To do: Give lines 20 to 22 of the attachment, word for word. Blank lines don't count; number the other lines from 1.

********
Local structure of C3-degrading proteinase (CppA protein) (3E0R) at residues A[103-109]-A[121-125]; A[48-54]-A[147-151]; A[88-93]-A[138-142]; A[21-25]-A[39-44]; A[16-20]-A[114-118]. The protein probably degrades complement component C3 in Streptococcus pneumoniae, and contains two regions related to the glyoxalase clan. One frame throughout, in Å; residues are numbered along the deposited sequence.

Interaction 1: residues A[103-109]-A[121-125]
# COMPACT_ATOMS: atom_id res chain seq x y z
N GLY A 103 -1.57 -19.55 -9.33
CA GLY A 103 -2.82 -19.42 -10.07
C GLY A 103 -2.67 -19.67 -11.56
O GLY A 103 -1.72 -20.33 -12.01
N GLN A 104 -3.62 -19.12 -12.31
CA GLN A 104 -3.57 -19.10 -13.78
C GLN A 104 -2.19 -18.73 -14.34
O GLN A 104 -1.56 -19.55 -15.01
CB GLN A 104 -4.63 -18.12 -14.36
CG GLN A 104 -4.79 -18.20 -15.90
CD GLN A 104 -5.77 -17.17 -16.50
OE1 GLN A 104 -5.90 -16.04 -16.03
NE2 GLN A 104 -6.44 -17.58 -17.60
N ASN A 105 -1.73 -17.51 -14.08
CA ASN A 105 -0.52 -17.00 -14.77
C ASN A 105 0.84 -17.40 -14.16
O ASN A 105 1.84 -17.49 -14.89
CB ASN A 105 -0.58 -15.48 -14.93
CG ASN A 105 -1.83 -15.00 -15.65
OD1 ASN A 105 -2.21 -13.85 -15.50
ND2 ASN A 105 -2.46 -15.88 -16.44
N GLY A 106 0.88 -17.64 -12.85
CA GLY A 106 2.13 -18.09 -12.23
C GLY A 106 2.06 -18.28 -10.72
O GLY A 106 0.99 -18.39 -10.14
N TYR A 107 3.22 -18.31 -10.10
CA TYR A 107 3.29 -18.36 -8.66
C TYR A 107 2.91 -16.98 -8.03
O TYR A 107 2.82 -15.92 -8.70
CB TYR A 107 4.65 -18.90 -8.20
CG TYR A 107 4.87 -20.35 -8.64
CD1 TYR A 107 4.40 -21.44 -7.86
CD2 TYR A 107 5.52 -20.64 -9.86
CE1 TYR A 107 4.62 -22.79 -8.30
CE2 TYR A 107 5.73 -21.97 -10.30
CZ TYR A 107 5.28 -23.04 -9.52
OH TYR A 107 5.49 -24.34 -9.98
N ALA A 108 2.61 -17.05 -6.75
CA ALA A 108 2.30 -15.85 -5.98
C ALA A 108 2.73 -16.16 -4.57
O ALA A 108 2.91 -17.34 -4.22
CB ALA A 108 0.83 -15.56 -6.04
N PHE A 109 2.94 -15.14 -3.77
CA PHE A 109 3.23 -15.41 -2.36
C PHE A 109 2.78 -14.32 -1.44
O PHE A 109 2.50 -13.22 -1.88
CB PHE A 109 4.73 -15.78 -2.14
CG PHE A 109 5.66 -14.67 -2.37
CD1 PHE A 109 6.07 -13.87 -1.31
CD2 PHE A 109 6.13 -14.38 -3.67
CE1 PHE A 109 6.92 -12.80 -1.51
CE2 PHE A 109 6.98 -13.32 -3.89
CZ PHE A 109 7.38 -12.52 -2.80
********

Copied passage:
O ASN A 105 1.84 -17.49 -14.89
CB ASN A 105 -0.58 -15.48 -14.93
CG ASN A 105 -1.83 -15.00 -15.65